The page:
The International Electrotechnical Commission (IEC) has, for the second time, recognized the interface based upon Siemon's TERA connector as the standard interface for high-performance copper cabling.
The second edition IEC 61076-3-104 standard (IEC 61076-3-104 Ed. 2.0) was published in preparation for the pending Class FA standard, as well as for the ISO/IEC 15018 standard, specifying generic cabling for homes.
Created by an amendment to ISO/IEC 11801, the Class FA standard is specified to an upper frequency of 1000 MHz and is intended to support the next generation of data applications beyond 10GBASE-T and all frequencies of CATV video. To support the future Class FA parameters, the new connector requirements specified in IEC 61076-3-104, Ed. 2.0 extend the upper frequency for balanced twisted-pair connectors from the category 7 upper limit of 600 MHz to 1000 MHz.
According to Siemon, although the TERA connector remains unchanged since its launch in 1999, it meets or exceeds all mechanical, dimensional, and electrical transmission property requirements specified in the IEC 61076-3-104, Ed. 2.0 Standard. The company contends that the overall superior design elements of the IEC 61076-3-104 "TERA" interface resulted in overwhelming support for approval, as evidenced by the 22-0 voting results from the standards committee. The company says that independent testing and the IEC voting results indicate significant global backing and confidence in the TERA cabling system's ability to support future applications.
"When the IEC first standardized on TERA for Class F/Category 7 cabling in 2003, the committee believed that it would support future applications," comments Dan Mullin, director of Siemon Labs, the company's research and development group. "That confidence proved correct. TERA systems installed as early as 1999 are fully compliant to the recently published IEEE 802.3an 10GBASE-T standard. In fact, Class F systems are the only pre-standard installed copper systems ready to support 10GBASE-T up to 100m without additional testing or mitigation."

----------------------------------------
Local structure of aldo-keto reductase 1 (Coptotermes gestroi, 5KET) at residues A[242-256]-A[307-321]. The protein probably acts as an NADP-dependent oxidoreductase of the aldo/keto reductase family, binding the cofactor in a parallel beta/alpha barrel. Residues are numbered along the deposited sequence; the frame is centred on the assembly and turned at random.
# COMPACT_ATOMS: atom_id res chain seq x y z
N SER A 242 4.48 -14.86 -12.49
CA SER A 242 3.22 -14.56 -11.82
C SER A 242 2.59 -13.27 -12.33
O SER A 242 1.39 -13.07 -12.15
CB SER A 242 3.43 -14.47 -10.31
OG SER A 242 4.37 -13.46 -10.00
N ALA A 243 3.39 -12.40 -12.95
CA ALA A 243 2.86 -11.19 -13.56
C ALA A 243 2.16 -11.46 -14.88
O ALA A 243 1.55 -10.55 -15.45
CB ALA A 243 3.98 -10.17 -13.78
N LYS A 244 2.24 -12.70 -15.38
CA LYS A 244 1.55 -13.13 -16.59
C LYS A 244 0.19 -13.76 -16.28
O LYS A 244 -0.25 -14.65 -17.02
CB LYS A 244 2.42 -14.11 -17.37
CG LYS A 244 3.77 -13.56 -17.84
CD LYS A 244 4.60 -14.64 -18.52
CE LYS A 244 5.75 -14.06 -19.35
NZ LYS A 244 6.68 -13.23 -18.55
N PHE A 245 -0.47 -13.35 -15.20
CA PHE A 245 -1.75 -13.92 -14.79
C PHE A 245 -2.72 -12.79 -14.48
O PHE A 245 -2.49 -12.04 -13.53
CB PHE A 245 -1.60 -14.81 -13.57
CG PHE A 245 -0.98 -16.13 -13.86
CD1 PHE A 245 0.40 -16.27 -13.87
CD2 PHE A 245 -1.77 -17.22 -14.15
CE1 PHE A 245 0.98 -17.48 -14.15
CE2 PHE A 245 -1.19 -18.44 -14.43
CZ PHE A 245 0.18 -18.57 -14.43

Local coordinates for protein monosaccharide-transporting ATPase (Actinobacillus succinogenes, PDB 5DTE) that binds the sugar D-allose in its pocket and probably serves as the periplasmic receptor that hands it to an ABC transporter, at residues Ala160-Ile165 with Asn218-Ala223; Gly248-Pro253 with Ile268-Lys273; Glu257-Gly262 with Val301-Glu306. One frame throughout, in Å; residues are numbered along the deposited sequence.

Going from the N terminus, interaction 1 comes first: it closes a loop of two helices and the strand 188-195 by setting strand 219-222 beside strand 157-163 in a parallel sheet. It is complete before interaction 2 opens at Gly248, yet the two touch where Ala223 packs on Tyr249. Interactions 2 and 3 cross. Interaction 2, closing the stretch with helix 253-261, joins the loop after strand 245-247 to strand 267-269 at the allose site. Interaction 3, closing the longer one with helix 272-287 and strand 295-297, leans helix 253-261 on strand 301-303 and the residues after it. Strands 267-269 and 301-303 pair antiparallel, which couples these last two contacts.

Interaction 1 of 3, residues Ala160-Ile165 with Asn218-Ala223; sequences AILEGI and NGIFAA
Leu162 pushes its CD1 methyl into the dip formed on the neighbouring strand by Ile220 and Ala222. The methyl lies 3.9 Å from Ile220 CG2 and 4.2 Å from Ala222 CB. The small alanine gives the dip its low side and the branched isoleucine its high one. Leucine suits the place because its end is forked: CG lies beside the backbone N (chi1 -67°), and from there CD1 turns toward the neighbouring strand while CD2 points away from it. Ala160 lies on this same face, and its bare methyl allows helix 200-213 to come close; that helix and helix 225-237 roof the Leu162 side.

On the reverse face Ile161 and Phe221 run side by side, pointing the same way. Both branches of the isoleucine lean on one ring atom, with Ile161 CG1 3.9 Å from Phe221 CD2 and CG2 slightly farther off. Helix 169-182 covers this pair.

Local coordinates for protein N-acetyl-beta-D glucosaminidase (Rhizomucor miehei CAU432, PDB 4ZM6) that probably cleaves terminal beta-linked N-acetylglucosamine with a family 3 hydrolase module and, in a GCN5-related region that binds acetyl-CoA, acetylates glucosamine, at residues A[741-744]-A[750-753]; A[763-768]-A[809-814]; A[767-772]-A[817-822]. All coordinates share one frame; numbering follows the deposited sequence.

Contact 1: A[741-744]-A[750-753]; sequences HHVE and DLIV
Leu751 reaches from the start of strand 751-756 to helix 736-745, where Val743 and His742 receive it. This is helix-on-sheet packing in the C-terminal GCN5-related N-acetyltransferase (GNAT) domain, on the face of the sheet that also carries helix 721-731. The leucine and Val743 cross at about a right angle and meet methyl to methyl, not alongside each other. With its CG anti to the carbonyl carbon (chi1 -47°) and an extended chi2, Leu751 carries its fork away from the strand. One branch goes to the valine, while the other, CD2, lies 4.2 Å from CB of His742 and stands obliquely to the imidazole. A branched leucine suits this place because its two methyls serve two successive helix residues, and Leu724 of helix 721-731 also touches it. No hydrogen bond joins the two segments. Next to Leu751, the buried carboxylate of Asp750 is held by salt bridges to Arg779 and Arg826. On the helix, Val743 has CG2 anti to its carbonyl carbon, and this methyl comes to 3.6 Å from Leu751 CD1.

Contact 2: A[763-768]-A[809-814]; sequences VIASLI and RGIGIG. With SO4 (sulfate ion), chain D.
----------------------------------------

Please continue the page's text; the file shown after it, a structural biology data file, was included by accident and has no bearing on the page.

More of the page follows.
The IEC 61076-3-104, Ed. 2.0 and Class FA standards are similarly expected to support future application standards beyond 10Gbit/sec. According to Mullin, the IEC and Siemon's track record of developing future-proof global standards and components not only virtually assures future application support, but also deeply underscores the importance of future-proof networks.
"Siemon Labs and the ISO/IEC have consistently been out ahead of the curve, giving end-users a chance to build a network infrastructure that can support multiple applications and provide an extended lifecycle," continues Mullin. "A TERA system installed seven years ago in expectation of 10GBASE-T will most likely support applications beyond 10Gbit/sec without additional upgrades."
According to Siemon, as a standards-recognized interface, the TERA connector is a non-proprietary solution, offered by multiple manufacturers. The connector's non-RJ interface fits within a standard RJ-45 footprint and is easily integrated into current electronics through the use of hybrid TERA to RJ patch cords.
The company notes that, for ease of installation, its TERA outlets feature a simple "tool-less" termination procedure, which allows termination times of under four minutes. The outlet also offers the company's integrated Quick-Ground technology whereby, during standard termination steps, the cable shield is automatically terminated, eliminating additional grounding steps. By dramatically simplifying the grounding process, the company says its TERA connector allows users to benefit fully from the performance and EMI resistance of a fully-shielded solution.
A video detailing the TERA outlet termination procedure can be found at http://www.siemon.com/us/download/installation.asp#videos.